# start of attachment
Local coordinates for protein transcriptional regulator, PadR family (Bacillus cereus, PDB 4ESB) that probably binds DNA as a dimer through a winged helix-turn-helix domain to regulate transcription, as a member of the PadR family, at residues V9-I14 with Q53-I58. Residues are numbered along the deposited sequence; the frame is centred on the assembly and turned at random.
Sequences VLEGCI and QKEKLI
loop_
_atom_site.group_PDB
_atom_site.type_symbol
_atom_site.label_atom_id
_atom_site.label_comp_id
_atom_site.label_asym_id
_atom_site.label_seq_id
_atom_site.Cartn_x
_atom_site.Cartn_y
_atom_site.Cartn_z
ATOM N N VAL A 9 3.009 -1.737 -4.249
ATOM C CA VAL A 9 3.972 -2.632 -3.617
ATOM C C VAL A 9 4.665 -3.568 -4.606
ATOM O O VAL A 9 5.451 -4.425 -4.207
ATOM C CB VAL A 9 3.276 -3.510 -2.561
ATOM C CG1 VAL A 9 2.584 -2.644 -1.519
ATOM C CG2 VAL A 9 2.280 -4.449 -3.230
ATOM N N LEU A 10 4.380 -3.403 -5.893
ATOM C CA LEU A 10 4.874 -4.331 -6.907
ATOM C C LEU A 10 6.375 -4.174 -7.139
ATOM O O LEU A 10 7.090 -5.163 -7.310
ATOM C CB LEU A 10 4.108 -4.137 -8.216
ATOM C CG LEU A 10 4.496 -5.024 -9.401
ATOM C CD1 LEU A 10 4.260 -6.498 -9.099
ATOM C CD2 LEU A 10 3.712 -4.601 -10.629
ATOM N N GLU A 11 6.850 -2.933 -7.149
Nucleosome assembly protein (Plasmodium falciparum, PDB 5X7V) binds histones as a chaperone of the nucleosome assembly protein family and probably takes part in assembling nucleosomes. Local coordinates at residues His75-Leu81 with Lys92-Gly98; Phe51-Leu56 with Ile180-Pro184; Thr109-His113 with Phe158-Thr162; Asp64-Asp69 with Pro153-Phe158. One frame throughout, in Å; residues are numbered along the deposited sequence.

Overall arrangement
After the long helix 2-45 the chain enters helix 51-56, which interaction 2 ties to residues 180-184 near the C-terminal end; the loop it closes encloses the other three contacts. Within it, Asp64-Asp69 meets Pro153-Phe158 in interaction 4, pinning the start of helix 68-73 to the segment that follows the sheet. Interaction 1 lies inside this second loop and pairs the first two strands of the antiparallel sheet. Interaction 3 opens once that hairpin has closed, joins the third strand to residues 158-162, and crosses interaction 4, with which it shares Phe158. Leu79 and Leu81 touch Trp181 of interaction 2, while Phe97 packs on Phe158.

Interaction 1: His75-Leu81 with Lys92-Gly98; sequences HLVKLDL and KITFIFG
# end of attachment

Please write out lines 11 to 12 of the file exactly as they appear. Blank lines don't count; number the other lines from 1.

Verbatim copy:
_atom_site.Cartn_y
_atom_site.Cartn_z